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Fran Nixon Award 2018

Fran Nixon remembered, helped 18,000 find work

Fran Nixon remembered, helped 18,000 find work

She was recipient of presidential Lifetime Achievement Award

By NANCY J. SEMON STAFF WRITER Apr 18, 2020

 

Fran Nixon, the Missions Operations Manager (MOM) for Return to Work, is given the President’s Lifetime Achievement Award by the Rev. Hosea Cannon, pastor and chaplain at the Denver Sheriff’s Department. He flew in to bestow the award on Nixon in 2018. Looking on are the nonprofit’s founder, her son Rob Ray Brazell, who founded the charity and is a recipient of the award himself. To her right is Fern Ballou, executive secretary to Brazell.

Fran Nixon Award 2018

Fran Nixon, the Missions Operations Manager (MOM) for Return to Work, is given the President’s Lifetime Achievement Award by the Rev. Hosea Cannon, pastor and chaplain at the Denver Sheriff’s Department. He flew in to bestow the award on Nixon in 2018. Looking on are the nonprofit’s founder, her son Rob Ray Brazell, who founded the charity and is a recipient of the award himself. To her right is Fern Ballou, executive secretary to Brazell.

SUN PHOTO BY ELAINE ALLEN-EMRICH

The Charlotte County community will have the chance to remember Frankie “Fran” Nixon, a President’s Lifetime Achievement Award recipient who helped some 18,500 find work through her son’s nonprofit.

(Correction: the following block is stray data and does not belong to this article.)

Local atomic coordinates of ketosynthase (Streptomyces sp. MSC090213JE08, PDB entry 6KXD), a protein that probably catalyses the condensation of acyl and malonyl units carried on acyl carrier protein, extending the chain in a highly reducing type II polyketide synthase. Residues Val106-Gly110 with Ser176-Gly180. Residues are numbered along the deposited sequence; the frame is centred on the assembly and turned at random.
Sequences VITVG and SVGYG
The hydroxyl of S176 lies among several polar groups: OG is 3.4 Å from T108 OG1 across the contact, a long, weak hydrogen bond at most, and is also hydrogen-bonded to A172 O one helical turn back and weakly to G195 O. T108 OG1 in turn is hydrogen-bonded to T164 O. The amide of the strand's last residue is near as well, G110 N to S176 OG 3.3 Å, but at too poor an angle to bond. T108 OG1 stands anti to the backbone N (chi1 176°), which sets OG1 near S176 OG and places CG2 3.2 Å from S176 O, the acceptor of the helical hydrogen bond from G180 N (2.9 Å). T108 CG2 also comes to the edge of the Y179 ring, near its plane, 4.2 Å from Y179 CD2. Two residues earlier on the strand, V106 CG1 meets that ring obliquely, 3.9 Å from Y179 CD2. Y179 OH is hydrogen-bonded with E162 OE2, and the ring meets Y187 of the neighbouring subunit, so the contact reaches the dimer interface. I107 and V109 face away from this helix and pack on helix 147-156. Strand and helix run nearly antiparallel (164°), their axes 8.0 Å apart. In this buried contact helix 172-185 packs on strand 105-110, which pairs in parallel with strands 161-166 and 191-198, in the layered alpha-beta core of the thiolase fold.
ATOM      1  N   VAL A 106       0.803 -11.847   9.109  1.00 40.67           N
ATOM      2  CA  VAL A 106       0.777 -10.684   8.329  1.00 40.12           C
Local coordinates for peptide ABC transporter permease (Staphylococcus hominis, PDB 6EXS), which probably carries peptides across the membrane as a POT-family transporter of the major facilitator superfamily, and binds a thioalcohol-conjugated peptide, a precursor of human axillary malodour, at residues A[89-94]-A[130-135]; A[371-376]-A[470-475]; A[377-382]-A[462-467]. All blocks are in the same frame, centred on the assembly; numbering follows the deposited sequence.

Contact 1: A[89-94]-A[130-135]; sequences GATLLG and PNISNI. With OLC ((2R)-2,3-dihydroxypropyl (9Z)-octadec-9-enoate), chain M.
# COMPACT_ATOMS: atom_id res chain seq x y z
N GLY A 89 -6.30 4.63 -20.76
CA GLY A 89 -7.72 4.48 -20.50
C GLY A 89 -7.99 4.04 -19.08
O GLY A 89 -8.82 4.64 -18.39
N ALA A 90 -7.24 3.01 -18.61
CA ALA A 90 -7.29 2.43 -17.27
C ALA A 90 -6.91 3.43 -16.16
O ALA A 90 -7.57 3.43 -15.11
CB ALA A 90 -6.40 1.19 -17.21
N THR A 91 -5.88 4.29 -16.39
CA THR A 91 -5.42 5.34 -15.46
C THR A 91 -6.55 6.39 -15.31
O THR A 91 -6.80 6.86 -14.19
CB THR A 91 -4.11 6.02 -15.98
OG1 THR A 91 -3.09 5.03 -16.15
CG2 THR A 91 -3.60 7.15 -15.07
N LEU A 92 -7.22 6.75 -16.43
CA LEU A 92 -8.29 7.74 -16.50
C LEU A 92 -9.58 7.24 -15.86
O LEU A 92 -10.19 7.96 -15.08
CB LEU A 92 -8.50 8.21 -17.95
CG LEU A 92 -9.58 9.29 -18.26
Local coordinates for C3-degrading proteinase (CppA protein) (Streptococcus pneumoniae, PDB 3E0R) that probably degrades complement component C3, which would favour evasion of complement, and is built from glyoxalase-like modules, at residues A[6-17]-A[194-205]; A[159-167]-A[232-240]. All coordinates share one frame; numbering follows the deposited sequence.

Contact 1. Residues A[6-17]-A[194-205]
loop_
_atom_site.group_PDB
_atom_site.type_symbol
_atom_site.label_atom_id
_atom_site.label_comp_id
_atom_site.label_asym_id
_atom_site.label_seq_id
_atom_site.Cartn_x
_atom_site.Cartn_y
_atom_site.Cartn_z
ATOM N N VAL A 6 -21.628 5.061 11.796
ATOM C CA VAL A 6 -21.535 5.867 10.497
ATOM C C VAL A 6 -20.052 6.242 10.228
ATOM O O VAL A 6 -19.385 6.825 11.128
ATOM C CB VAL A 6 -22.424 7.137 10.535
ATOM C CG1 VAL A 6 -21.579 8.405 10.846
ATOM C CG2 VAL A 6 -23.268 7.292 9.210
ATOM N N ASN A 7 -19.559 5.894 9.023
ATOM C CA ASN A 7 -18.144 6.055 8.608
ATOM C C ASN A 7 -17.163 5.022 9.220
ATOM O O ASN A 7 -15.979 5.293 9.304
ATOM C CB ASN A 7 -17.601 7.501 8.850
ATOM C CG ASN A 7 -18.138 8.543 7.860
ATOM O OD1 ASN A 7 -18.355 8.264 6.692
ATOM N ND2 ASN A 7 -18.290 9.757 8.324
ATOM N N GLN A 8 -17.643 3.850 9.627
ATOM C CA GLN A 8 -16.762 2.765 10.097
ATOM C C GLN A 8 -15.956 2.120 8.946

Headquartered in Denver, Project: Return to Work’s mission is to find work for veterans, especially injured military service members and their spouses, disabled civilians and others in the community.

Nixon passed away on March 23, 2020, but due to the pandemic, her memorial service was delayed until this April 30. It will be held at 11 a.m. at First Church of Christ, Scientist in Englewood, followed by a luncheon at the Boca Royale Golf & County Club.

In 2018, Nixon was honored at Boca Royale where she received the highest level one can achieve for living a life of service for others — the President’s Lifetime Achievement Award, which was bestowed to her during the Trump administration.

At the time of her award, Nixon was in her eighties. She continued to help others until her death. From her nursing home in Castro Valley, California, she and Fern Ballou, executive secretary to her son, Rob Ray Brazell, were helping an injured Marine in the Middle East.

They helped him secure a good job in his small hometown prior to returning home from war, Brazell said.

Brazell, who is also a recipient of the President’s award, having received it under the Obama administration, recently shared the story of his mother’s life with The Daily Sun.

“My mother was born in Saratoga, Wyoming, on Sept. 7, 1932, to a pioneer ranching family,” he said. Nixon went to school there where she met her future husband, a Marine who served during World War II.

“After getting married, they continued to live on my grandparents’ ranch for two or three years, then moved to Rawlins, Wyoming where my father became a deputy sheriff and my mother operated a cattle-town hotel to supplement the family income,” he continued.

The family then moved to Cheyenne, Wyoming, “when my father joined the Wyoming Highway Patrol and my mother held another part-time job to supplement the family income while raising two rambunctious children,” Brazell said.

The family eventually moved to Sublette County, Wyoming, which Brazell called “the least populated county in the least populated state of the union, where my sister and I were raised.”